Some things in this world need no introduction. The Samsung Galaxy S4 is not one of those things.
Sure, "Galaxy S" has practically become a household name. And sure, you've probably heard all sorts of hype about this latest Samsung model. But trust me: There's more to the Galaxy S4 than meets the eye.
I've been using the Galaxy S4 in place of my own personal device for well over a week now -- and I can confidently say that while the device has its share of eye-catching features, it isn't the end-all Android phone for everyone. Don't get me wrong: The Galaxy S4 has plenty of attractive qualities. But it also makes some serious compromises. The question is whether it all adds up to a package that makes sense for you.
So join me on this detailed tour of the Galaxy S4 and see what the device is like to use in the real world. By the time we're done, I suspect you'll know if your future belongs with this phone -- or in a galaxy far, far away.
(The Galaxy S4 is available now on AT&T for $200 with a new two-year contract, Sprint for $250 with a new two-year contract, T-Mobile for $150 down and a two-year payment plan, and U.S. Cellular for $200 with a new two-year contract. It'll launch on Verizon Wireless on May 30 for $200 after a $50 mail-in rebate and with a new two-year contract.)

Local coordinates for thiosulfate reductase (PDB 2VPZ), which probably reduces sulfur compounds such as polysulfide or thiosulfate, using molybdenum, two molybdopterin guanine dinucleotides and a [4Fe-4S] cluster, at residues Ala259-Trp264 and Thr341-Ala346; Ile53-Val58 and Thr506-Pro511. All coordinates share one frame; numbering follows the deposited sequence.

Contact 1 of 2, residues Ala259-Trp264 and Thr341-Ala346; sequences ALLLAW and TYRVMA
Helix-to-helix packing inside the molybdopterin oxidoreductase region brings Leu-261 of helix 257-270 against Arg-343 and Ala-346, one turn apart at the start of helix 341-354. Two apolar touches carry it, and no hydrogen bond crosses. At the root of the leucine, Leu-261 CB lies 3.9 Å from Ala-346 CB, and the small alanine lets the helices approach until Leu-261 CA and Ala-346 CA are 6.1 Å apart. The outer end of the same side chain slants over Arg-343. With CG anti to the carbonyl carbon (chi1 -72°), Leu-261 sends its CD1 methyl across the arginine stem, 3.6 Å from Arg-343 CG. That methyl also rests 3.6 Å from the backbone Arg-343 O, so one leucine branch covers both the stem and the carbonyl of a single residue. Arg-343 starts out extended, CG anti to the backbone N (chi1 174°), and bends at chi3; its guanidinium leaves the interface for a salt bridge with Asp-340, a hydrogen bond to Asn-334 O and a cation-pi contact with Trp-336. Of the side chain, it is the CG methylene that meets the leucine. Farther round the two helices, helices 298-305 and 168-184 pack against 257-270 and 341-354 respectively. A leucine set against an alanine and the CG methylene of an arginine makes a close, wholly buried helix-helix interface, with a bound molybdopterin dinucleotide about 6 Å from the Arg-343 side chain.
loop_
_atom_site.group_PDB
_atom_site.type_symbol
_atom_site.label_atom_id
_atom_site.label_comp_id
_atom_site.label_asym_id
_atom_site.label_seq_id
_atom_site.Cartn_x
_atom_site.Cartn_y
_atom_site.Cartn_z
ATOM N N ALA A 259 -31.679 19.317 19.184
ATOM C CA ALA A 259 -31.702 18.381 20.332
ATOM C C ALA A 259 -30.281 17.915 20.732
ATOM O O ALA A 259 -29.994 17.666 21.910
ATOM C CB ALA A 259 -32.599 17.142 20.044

Body and sound
One thing's for sure: For better or for worse (depending on your perspective), the Galaxy S4 looks and feels distinctly like a Samsung phone. At first glance, you might even mistake it for last year's Galaxy S III; the phone shares the same basic size, shape and form as its predecessor.
The Galaxy S4 is actually slightly narrower and thinner than last year's model, at 2.7 x 5.4 x 0.31 in. It's a hair lighter, too, weighing 4.6 oz. compared to the GSIII's 4.7 oz. body. Beyond that, the phone is a bit less curved than Samsung's previous-generation device, with a flat back and more square-like shape.